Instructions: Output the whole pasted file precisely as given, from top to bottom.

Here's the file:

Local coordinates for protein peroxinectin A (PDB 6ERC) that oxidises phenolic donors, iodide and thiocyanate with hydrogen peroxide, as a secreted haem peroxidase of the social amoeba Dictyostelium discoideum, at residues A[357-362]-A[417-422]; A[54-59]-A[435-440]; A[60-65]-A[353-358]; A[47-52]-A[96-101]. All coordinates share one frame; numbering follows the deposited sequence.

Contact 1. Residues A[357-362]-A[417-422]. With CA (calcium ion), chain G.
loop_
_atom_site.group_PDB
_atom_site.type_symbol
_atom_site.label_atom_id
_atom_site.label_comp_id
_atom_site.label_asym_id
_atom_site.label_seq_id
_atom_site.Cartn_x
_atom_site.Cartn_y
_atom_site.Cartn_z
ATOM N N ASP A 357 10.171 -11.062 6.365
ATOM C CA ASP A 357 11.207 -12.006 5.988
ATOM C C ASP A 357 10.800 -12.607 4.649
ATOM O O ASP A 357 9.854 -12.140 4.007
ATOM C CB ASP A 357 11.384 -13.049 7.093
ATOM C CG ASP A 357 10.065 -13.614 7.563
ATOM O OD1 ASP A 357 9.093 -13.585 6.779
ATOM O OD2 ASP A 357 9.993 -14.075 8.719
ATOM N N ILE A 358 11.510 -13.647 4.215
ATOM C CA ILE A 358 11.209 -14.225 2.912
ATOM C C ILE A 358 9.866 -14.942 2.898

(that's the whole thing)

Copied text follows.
Local coordinates for protein peroxinectin A (PDB 6ERC) that oxidises phenolic donors, iodide and thiocyanate with hydrogen peroxide, as a secreted haem peroxidase of the social amoeba Dictyostelium discoideum, at residues A[357-362]-A[417-422]; A[54-59]-A[435-440]; A[60-65]-A[353-358]; A[47-52]-A[96-101]. All coordinates share one frame; numbering follows the deposited sequence.

Contact 1. Residues A[357-362]-A[417-422]. With CA (calcium ion), chain G.
loop_
_atom_site.group_PDB
_atom_site.type_symbol
_atom_site.label_atom_id
_atom_site.label_comp_id
_atom_site.label_asym_id
_atom_site.label_seq_id
_atom_site.Cartn_x
_atom_site.Cartn_y
_atom_site.Cartn_z
ATOM N N ASP A 357 10.171 -11.062 6.365
ATOM C CA ASP A 357 11.207 -12.006 5.988
ATOM C C ASP A 357 10.800 -12.607 4.649
ATOM O O ASP A 357 9.854 -12.140 4.007
ATOM C CB ASP A 357 11.384 -13.049 7.093
ATOM C CG ASP A 357 10.065 -13.614 7.563
ATOM O OD1 ASP A 357 9.093 -13.585 6.779
ATOM O OD2 ASP A 357 9.993 -14.075 8.719
ATOM N N ILE A 358 11.510 -13.647 4.215
ATOM C CA ILE A 358 11.209 -14.225 2.912
ATOM C C ILE A 358 9.866 -14.942 2.898